It has evolved over the years since Strom Thurmond held up civil rights by reading his mother’s cornbread recipe and Jimmy Stewart outlasted Claude Rains, but it is still in place.  Now that the Democrats have landed on the 50-50 split, the only way they can get anything done is either by using the reconciliation rule, which applies only to budgetary matters, or by convincing ten Republicans to go along with them since that’s the number of votes you need to shut down a filibuster.  And since the majority of Republicans don’t even believe Joe Biden is the legitimate president, they have a problem.  Mitch McConnell, who ruled the Senate like Yertle the Turtle when he was the Majority Leader, is threatening “scorched earth” if the Democrats mess with the filibuster.

The obvious question, though, is how could anyone tell his “scorched earth” from what we have now?


If Democrats torch the filibuster on legislation, or at least torch the 60-vote threshold part of it, McConnell said he’d use Senate rules to slow down and force votes on every single small piece of Senate operations. Much of Senate business runs on unanimous consent, a quick way to dispense with unobjectionable and housekeeping tasks.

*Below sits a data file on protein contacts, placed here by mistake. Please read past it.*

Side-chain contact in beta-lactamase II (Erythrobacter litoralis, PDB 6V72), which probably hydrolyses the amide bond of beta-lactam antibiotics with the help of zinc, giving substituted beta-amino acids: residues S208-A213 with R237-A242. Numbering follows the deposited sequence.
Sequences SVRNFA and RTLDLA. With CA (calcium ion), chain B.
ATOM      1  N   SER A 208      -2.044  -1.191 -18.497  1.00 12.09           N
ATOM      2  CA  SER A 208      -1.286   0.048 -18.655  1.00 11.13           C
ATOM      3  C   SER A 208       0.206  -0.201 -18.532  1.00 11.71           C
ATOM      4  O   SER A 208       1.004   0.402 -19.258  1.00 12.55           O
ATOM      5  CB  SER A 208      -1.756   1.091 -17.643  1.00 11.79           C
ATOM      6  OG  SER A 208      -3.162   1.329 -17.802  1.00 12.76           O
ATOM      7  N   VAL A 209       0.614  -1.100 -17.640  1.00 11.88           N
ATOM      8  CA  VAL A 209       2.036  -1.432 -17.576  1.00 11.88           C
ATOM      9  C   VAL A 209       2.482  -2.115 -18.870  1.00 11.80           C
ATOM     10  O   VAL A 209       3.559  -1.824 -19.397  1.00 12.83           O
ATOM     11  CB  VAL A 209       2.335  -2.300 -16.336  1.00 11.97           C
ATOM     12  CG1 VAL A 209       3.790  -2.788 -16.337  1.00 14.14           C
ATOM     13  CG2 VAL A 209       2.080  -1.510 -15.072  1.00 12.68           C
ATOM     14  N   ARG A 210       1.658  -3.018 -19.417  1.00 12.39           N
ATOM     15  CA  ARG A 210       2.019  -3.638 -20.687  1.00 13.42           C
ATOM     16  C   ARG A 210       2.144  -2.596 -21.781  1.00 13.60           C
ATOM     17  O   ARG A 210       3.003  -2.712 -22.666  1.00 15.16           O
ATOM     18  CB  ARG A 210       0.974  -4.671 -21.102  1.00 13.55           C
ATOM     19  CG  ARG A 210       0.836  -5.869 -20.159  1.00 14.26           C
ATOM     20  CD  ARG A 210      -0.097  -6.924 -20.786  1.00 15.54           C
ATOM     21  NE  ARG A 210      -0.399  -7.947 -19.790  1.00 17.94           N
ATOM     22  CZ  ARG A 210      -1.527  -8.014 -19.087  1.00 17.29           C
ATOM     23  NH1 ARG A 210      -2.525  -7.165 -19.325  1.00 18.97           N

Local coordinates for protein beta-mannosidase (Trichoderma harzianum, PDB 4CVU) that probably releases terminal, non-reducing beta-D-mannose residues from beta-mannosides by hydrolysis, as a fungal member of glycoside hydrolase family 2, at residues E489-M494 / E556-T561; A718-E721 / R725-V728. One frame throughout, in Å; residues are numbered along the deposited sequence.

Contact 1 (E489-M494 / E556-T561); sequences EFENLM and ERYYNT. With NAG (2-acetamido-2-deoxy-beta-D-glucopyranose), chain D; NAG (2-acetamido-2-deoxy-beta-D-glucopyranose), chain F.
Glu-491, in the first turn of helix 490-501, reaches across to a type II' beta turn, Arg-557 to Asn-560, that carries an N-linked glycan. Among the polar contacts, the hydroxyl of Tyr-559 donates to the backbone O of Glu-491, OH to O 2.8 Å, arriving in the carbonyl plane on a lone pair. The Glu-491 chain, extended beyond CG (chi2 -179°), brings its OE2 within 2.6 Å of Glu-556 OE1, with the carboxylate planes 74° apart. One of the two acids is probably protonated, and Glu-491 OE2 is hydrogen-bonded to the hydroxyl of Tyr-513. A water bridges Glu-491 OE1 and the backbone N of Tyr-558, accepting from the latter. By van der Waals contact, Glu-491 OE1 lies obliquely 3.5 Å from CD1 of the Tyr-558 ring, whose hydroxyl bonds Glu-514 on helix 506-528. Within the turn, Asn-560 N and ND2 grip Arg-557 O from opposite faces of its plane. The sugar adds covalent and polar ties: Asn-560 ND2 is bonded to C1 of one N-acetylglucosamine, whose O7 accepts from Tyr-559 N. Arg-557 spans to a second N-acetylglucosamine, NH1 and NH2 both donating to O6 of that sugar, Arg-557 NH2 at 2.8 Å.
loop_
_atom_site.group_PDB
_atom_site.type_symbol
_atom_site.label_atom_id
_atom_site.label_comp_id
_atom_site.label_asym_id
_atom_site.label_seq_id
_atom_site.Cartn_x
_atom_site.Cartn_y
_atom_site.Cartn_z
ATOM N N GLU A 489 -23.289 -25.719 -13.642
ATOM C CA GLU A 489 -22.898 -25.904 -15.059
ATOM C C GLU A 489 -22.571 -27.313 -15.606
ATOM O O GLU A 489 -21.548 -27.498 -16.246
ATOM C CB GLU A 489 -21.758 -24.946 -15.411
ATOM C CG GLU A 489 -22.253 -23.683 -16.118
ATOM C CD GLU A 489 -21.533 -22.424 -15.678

“I want our colleagues to imagine a world where every single task, every one of them, requires a physical quorum, which, by the way, the Vice President does not count in determining a quorum,” he said.

Senate Majority Whip Dick Durbin (D-IL) shrugged off the threat.

“He has already done that,” he told reporters of McConnell’s threat to grind the chamber to a halt. “He’s proven he can do it and they’ll do it again, I assume.”

This isn’t the first time McConnell has threatened Democrats with all-out gridlock should they take away his best tool to obstruct legislation from the minority. In January too, he threatened a “nightmare” scenario where he uses unanimous consent to slow down all Senate business. He made the comments towards the end of his maneuver to hold the Senate’s organizing resolution hostage — preventing Democrats from taking over committee chairmanships — where, again, he threatened to stop Senate business in its tracks if Democrats didn’t promise to sustain the filibuster.

On Tuesday, McConnell added another threat to his spiel.